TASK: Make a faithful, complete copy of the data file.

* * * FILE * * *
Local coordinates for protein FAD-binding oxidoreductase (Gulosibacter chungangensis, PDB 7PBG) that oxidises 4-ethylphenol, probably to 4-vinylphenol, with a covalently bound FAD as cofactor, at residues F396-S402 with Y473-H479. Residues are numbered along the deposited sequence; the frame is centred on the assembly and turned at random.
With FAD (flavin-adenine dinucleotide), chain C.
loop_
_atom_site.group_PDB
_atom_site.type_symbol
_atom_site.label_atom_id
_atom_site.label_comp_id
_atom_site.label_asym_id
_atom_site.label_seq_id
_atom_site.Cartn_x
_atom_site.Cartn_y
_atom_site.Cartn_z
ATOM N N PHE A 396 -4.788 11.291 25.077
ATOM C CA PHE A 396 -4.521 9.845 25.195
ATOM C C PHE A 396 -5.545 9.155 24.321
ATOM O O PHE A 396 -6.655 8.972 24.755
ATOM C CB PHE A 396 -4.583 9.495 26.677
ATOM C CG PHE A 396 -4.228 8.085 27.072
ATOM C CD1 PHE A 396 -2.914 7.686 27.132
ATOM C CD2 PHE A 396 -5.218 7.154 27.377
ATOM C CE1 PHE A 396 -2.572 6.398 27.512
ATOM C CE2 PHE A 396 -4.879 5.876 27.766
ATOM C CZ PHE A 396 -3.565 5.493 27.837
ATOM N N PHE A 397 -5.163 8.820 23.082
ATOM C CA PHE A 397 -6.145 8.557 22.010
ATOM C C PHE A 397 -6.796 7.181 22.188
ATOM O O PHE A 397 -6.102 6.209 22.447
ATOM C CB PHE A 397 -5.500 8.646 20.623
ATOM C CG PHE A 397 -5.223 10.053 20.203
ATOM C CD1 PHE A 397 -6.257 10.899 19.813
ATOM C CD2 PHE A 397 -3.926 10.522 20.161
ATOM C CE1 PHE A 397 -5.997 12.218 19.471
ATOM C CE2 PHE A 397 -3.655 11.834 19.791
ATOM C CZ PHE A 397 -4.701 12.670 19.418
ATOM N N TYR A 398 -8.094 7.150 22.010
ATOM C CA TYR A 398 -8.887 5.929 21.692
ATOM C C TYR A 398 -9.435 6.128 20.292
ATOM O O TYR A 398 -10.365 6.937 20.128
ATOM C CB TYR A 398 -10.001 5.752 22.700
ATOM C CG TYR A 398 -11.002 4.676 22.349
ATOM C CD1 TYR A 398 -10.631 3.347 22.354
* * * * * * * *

Local coordinates for protein FAD-binding oxidoreductase (Gulosibacter chungangensis, PDB 7PBG) that oxidises 4-ethylphenol, probably to 4-vinylphenol, with a covalently bound FAD as cofactor, at residues F396-S402 with Y473-H479. Residues are numbered along the deposited sequence; the frame is centred on the assembly and turned at random.
With FAD (flavin-adenine dinucleotide), chain C.
loop_
_atom_site.group_PDB
_atom_site.type_symbol
_atom_site.label_atom_id
_atom_site.label_comp_id
_atom_site.label_asym_id
_atom_site.label_seq_id
_atom_site.Cartn_x
_atom_site.Cartn_y
_atom_site.Cartn_z
ATOM N N PHE A 396 -4.788 11.291 25.077
ATOM C CA PHE A 396 -4.521 9.845 25.195
ATOM C C PHE A 396 -5.545 9.155 24.321
ATOM O O PHE A 396 -6.655 8.972 24.755
ATOM C CB PHE A 396 -4.583 9.495 26.677
ATOM C CG PHE A 396 -4.228 8.085 27.072
ATOM C CD1 PHE A 396 -2.914 7.686 27.132
ATOM C CD2 PHE A 396 -5.218 7.154 27.377
ATOM C CE1 PHE A 396 -2.572 6.398 27.512
ATOM C CE2 PHE A 396 -4.879 5.876 27.766
ATOM C CZ PHE A 396 -3.565 5.493 27.837
ATOM N N PHE A 397 -5.163 8.820 23.082
ATOM C CA PHE A 397 -6.145 8.557 22.010
ATOM C C PHE A 397 -6.796 7.181 22.188
ATOM O O PHE A 397 -6.102 6.209 22.447
ATOM C CB PHE A 397 -5.500 8.646 20.623
ATOM C CG PHE A 397 -5.223 10.053 20.203
ATOM C CD1 PHE A 397 -6.257 10.899 19.813
ATOM C CD2 PHE A 397 -3.926 10.522 20.161
ATOM C CE1 PHE A 397 -5.997 12.218 19.471
ATOM C CE2 PHE A 397 -3.655 11.834 19.791
ATOM C CZ PHE A 397 -4.701 12.670 19.418
ATOM N N TYR A 398 -8.094 7.150 22.010
ATOM C CA TYR A 398 -8.887 5.929 21.692
ATOM C C TYR A 398 -9.435 6.128 20.292
ATOM O O TYR A 398 -10.365 6.937 20.128
ATOM C CB TYR A 398 -10.001 5.752 22.700
ATOM C CG TYR A 398 -11.002 4.676 22.349
ATOM C CD1 TYR A 398 -10.631 3.347 22.354